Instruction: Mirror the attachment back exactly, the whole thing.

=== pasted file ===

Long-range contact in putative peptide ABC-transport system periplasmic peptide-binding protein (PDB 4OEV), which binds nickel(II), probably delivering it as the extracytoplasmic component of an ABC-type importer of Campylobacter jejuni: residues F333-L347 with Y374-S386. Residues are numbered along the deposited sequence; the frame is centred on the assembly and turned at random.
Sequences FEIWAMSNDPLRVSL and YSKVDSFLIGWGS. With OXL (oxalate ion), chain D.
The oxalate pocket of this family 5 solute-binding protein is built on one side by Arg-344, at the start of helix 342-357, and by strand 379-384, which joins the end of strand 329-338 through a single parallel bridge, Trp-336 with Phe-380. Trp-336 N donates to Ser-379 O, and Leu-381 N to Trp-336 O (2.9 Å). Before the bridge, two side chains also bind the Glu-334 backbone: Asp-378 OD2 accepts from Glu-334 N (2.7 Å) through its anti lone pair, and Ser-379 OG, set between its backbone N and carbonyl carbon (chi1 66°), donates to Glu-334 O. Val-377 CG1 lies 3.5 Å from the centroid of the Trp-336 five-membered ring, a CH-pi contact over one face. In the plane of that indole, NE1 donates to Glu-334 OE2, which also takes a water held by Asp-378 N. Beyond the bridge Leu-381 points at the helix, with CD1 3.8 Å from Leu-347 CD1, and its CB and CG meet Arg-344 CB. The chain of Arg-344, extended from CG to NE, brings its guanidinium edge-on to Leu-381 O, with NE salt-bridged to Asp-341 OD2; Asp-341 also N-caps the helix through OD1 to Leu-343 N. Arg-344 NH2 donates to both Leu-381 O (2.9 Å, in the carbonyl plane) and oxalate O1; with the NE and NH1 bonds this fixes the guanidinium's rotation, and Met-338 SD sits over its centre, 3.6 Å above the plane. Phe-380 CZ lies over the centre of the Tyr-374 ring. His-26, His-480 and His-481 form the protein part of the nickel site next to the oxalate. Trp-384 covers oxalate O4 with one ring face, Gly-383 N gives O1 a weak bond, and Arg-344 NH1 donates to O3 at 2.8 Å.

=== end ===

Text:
Long-range contact in putative peptide ABC-transport system periplasmic peptide-binding protein (PDB 4OEV), which binds nickel(II), probably delivering it as the extracytoplasmic component of an ABC-type importer of Campylobacter jejuni: residues F333-L347 with Y374-S386. Residues are numbered along the deposited sequence; the frame is centred on the assembly and turned at random.
Sequences FEIWAMSNDPLRVSL and YSKVDSFLIGWGS. With OXL (oxalate ion), chain D.
The oxalate pocket of this family 5 solute-binding protein is built on one side by Arg-344, at the start of helix 342-357, and by strand 379-384, which joins the end of strand 329-338 through a single parallel bridge, Trp-336 with Phe-380. Trp-336 N donates to Ser-379 O, and Leu-381 N to Trp-336 O (2.9 Å). Before the bridge, two side chains also bind the Glu-334 backbone: Asp-378 OD2 accepts from Glu-334 N (2.7 Å) through its anti lone pair, and Ser-379 OG, set between its backbone N and carbonyl carbon (chi1 66°), donates to Glu-334 O. Val-377 CG1 lies 3.5 Å from the centroid of the Trp-336 five-membered ring, a CH-pi contact over one face. In the plane of that indole, NE1 donates to Glu-334 OE2, which also takes a water held by Asp-378 N. Beyond the bridge Leu-381 points at the helix, with CD1 3.8 Å from Leu-347 CD1, and its CB and CG meet Arg-344 CB. The chain of Arg-344, extended from CG to NE, brings its guanidinium edge-on to Leu-381 O, with NE salt-bridged to Asp-341 OD2; Asp-341 also N-caps the helix through OD1 to Leu-343 N. Arg-344 NH2 donates to both Leu-381 O (2.9 Å, in the carbonyl plane) and oxalate O1; with the NE and NH1 bonds this fixes the guanidinium's rotation, and Met-338 SD sits over its centre, 3.6 Å above the plane. Phe-380 CZ lies over the centre of the Tyr-374 ring. His-26, His-480 and His-481 form the protein part of the nickel site next to the oxalate. Trp-384 covers oxalate O4 with one ring face, Gly-383 N gives O1 a weak bond, and Arg-344 NH1 donates to O3 at 2.8 Å.